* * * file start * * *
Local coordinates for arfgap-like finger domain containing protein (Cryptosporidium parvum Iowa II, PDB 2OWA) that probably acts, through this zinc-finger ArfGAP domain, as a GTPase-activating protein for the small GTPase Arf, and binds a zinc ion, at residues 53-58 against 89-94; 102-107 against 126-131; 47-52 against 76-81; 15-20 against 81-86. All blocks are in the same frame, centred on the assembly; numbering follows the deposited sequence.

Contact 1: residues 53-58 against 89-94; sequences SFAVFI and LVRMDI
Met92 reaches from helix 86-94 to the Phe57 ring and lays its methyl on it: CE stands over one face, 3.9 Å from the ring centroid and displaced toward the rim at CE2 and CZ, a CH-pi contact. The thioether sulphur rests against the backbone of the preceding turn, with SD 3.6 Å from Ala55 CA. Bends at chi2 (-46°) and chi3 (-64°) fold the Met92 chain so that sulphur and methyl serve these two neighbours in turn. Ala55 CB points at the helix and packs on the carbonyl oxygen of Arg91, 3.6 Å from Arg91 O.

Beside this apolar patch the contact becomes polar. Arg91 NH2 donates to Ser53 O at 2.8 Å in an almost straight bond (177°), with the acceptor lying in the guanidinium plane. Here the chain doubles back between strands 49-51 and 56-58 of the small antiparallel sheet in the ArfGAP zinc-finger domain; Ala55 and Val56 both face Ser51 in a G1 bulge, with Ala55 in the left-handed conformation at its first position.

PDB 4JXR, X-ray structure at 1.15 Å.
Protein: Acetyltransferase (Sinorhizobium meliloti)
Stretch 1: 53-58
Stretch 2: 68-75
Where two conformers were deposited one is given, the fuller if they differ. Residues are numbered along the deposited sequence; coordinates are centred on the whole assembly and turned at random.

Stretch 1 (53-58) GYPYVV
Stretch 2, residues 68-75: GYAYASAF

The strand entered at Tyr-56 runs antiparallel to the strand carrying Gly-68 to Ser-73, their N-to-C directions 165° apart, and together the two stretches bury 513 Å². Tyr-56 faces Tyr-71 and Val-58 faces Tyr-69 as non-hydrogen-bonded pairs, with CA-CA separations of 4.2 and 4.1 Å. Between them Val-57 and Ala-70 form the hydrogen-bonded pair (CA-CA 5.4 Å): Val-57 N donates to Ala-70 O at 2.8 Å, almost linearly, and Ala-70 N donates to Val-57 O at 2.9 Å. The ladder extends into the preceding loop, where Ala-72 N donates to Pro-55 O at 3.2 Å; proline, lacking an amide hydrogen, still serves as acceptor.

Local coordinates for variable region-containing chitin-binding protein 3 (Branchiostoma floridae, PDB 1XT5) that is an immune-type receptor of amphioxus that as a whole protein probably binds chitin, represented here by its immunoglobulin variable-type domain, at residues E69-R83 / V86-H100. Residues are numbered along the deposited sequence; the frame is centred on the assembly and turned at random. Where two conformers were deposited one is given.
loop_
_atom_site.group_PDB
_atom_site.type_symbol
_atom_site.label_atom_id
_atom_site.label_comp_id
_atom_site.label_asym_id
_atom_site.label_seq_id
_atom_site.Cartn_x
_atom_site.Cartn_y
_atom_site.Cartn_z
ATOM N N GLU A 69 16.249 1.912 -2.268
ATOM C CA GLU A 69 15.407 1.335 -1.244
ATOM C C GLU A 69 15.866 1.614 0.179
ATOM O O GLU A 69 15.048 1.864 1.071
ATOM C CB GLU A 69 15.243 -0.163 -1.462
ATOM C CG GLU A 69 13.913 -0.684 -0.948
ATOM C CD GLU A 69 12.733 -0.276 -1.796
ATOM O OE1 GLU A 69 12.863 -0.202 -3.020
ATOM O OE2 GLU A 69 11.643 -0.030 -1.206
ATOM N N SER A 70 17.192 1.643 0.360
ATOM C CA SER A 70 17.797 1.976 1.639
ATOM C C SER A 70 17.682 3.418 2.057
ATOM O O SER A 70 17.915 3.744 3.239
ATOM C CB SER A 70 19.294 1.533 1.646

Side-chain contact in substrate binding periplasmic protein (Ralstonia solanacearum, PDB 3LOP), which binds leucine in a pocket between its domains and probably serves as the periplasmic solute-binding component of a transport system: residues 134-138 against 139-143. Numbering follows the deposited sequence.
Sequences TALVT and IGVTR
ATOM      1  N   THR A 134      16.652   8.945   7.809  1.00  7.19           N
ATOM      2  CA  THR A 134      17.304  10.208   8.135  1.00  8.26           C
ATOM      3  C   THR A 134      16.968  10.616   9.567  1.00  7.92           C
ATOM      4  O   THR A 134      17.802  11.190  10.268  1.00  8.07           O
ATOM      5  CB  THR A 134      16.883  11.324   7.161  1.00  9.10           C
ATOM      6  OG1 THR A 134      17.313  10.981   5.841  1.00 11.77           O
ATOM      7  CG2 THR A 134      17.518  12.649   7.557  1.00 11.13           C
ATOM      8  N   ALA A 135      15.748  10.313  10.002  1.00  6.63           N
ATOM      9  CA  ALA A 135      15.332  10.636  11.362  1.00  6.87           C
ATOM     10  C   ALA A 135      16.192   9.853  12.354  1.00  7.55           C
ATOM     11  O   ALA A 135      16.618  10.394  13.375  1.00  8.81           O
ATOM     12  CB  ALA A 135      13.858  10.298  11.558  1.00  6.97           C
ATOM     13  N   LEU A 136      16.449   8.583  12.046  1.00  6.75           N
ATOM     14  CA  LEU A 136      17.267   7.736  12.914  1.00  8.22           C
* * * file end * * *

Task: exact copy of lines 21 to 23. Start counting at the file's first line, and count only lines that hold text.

_atom_site.Cartn_x
_atom_site.Cartn_y
_atom_site.Cartn_z